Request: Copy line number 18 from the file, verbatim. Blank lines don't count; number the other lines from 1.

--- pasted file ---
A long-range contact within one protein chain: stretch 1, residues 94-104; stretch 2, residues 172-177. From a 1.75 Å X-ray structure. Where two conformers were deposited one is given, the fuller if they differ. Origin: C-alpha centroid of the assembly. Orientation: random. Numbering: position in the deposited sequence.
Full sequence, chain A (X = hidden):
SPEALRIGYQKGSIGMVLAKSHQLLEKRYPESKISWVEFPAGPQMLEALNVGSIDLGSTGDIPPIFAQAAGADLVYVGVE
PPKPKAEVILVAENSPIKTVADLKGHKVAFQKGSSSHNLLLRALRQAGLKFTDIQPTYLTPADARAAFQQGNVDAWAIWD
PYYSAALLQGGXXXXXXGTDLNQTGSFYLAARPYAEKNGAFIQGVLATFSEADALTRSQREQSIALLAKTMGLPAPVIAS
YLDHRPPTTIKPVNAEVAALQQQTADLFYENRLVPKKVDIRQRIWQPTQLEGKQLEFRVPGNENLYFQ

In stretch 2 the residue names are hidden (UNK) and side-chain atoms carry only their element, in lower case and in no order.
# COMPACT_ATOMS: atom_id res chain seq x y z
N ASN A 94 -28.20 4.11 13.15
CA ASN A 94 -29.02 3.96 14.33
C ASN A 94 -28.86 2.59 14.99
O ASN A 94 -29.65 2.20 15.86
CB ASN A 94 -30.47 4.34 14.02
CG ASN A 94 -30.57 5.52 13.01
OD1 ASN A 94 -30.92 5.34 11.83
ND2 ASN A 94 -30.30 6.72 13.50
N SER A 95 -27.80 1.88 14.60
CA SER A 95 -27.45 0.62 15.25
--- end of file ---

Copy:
CA SER A 95 -27.45 0.62 15.25